Figure 10 presents another representative measurement example taken at 21:06 CST on March 5, 2019 under clear weather conditions. The Range-square-corrected signals in each channel are shown in the left, and signal-to-noise ratio curves in three-phase water Raman channels are at the right figure. Under SNR of 10, the effective range can reach 3.5 km, 3 km and ∼3 km for water vapor, liquid water and ice Raman channels, respectively. Individual water mixing ratio profiles are retrieved and shown in Fig. 11, and extinction coefficient and relative humidity profiles are also shown. The water vapor mixing ratio decreases gradually with height, and increases to a value of 2.2 g/kg at the height range of 2.5-3.0 km, and the corresponding humidity is 60%. From the extinction coefficient profile, the extinction coefficient declines slowly with height, and no peak exists at 2.5-3.0 km. Combined with the shapes of RSCS of Mie-Rayleigh and water vapor, the extinction coefficient and relative humidity profiles, it can be inferred that a water layer exists at the height range of 2.5-3.0 km, not cloudy layer or aerosol layer. In a view of liquid water, synchronous enhancement is clearly obtained with maximum content of 0.15 g/kg in this water layer. The ice content has a relatively stable average value of < 0.01 g/kg below the height of 2 km, and obvious growth is also seen in the height range of 2.5-3 km, indicating rich ice content. We also can see a small increase in ice water below 2.0 km, and it is most likely caused by aerosol fluorescence, and this effect might possibly overestimate the derived mixing ratio values of ice water [19, 21–22]. The above examples clearly demonstrate that the Raman lidar system has successfully realized the synchronous measurements of atmospheric three-phase water in the water layers and cloudy layers at different height ranges.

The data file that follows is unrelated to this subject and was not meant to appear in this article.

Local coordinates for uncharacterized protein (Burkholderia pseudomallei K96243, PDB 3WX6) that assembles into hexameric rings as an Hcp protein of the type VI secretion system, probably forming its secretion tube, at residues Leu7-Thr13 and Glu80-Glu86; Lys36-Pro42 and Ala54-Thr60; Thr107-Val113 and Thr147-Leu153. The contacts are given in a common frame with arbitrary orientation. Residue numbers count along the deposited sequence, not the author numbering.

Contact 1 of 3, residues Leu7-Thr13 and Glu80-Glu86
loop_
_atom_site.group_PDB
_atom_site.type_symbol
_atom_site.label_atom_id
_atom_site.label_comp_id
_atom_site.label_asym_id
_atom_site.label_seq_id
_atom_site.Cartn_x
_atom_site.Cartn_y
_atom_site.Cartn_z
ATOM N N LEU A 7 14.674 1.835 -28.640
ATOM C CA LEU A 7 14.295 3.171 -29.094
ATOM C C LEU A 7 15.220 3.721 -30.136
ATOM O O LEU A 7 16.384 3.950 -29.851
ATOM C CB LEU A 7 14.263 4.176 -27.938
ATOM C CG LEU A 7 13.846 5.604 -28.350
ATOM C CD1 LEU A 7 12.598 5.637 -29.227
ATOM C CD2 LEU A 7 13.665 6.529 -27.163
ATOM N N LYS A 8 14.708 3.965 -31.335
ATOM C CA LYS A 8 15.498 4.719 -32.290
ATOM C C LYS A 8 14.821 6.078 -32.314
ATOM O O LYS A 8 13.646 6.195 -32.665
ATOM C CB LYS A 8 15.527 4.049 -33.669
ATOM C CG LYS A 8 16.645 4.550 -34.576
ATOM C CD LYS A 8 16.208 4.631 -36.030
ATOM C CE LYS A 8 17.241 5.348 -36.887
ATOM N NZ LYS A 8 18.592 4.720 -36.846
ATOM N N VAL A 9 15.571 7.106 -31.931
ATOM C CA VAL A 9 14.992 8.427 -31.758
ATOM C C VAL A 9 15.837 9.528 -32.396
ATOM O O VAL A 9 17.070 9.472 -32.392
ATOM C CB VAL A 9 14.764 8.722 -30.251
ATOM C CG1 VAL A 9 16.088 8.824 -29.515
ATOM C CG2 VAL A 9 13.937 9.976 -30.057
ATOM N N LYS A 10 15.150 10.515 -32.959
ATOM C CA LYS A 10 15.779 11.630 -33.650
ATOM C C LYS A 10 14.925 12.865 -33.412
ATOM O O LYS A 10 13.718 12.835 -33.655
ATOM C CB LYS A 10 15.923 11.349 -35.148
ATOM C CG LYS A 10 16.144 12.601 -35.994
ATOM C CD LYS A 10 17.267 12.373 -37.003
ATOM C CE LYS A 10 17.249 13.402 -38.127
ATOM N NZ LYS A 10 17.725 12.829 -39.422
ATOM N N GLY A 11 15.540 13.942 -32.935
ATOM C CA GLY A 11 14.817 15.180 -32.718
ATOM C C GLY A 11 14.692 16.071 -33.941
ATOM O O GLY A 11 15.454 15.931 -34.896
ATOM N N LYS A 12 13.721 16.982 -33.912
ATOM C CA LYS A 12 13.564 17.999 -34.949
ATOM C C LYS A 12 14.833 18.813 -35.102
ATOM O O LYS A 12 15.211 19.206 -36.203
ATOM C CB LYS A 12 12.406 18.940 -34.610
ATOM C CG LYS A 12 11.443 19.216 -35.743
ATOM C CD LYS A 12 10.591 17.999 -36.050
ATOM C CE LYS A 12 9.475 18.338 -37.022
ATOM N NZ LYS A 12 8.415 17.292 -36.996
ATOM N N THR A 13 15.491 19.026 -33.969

5. Continuous observations
Continuous observations were also carried out from 20:45 to 04:15 on December 25, 2018 under mild and cloudy weather. The obtained time series of mixing ratio profiles are used to investigate the time-spatial evolution of three-phase water. Figure 12 presents three sets of measurement results of RSCS at different times during the whole period: 22:43, 23:54 and 01:34 CST. It can be clearly seen from the Mie-Rayleigh scattering signals that there exists a thin cloud layer at heights of 1.8-2.1 km. The effective detection range for individual water Raman channels reaches only 2 km, which is mainly affected by mildly hazy and cloudy weather conditions. The local ground temperature is 5 °C, the visibility is 5 km, and the local AQI is 99 with PM2.5 and PM10 concentrations of 75 µg/m3 and 145 µg/m3, respectively. Almost synchronous enhancement can be obtained from the RSCS of three-phase waters in the cloud layer. Regarding the ice Raman channel, enhanced returned signals can be successfully captured in clouds for even the closest detection distance. Thus, continuous observations are also regarded as examples to validate the performance of the Raman lidar under hazy and cloudy weather conditions.